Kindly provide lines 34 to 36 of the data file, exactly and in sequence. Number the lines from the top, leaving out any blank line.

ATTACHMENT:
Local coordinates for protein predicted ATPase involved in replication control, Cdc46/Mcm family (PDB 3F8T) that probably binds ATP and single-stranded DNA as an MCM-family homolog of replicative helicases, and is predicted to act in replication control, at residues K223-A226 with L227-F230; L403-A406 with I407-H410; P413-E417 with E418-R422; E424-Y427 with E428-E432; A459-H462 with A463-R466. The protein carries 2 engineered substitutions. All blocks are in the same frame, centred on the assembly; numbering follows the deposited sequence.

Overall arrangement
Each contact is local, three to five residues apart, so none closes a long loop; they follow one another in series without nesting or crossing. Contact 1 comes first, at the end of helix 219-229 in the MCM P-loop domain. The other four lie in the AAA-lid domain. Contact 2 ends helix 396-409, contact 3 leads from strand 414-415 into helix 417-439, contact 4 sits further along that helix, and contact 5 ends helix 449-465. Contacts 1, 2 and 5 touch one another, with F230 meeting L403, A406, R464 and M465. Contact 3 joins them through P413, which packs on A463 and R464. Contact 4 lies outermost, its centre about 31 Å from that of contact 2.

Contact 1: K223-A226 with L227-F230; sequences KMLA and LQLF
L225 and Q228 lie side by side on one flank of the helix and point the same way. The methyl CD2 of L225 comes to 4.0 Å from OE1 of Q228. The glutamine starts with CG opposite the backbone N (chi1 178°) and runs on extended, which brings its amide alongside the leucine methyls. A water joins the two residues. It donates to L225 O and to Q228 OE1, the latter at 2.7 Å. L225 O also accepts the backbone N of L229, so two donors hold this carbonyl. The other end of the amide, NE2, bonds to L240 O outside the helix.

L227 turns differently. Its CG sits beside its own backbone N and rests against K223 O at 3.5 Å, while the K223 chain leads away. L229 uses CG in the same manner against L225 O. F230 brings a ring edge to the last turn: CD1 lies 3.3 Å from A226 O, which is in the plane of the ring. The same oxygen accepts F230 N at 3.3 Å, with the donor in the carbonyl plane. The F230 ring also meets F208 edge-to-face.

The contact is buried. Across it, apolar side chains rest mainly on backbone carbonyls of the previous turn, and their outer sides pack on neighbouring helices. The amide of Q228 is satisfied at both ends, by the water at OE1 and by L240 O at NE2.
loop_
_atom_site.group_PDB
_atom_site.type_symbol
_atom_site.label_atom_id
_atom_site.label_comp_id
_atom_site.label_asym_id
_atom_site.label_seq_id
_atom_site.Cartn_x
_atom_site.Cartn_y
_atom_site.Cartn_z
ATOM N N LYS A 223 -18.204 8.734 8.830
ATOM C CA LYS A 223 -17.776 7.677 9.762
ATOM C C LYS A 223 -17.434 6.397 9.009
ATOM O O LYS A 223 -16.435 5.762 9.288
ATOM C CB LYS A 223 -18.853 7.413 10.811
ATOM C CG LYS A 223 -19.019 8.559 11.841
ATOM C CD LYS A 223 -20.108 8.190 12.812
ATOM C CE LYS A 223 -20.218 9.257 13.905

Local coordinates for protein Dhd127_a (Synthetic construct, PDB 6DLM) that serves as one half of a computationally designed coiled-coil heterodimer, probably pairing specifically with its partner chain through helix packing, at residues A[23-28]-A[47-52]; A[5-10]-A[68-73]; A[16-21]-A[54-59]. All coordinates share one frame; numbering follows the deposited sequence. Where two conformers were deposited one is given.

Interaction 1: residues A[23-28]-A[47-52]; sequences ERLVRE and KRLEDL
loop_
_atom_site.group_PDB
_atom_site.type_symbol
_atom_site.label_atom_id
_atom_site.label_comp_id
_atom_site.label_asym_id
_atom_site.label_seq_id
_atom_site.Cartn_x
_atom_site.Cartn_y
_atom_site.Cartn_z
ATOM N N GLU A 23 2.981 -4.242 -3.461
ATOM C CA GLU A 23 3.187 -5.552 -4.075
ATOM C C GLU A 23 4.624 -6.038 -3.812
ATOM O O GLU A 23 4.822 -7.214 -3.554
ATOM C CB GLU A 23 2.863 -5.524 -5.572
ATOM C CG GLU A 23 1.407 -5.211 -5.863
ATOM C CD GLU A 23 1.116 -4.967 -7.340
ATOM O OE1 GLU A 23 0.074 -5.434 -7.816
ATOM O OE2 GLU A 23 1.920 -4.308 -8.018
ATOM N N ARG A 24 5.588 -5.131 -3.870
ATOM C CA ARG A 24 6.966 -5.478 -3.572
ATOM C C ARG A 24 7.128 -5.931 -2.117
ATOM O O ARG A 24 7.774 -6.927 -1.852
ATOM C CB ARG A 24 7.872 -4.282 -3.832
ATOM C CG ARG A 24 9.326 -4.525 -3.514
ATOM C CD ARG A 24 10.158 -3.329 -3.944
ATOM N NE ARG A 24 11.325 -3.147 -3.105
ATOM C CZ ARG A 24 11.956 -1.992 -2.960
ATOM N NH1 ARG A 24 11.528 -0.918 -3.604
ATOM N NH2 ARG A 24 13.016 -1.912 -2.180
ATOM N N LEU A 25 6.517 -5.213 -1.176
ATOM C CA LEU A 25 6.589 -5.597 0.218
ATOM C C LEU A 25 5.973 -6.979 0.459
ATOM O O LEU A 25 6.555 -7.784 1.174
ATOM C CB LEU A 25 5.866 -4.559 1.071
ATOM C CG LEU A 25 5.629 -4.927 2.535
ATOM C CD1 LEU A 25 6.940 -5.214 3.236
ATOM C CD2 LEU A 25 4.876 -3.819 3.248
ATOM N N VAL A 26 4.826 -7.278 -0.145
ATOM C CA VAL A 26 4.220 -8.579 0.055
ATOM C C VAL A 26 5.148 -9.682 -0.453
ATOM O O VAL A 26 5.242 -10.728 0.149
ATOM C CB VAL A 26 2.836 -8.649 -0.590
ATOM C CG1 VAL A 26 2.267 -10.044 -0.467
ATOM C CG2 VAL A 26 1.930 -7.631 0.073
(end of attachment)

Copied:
_atom_site.label_seq_id
_atom_site.Cartn_x
_atom_site.Cartn_y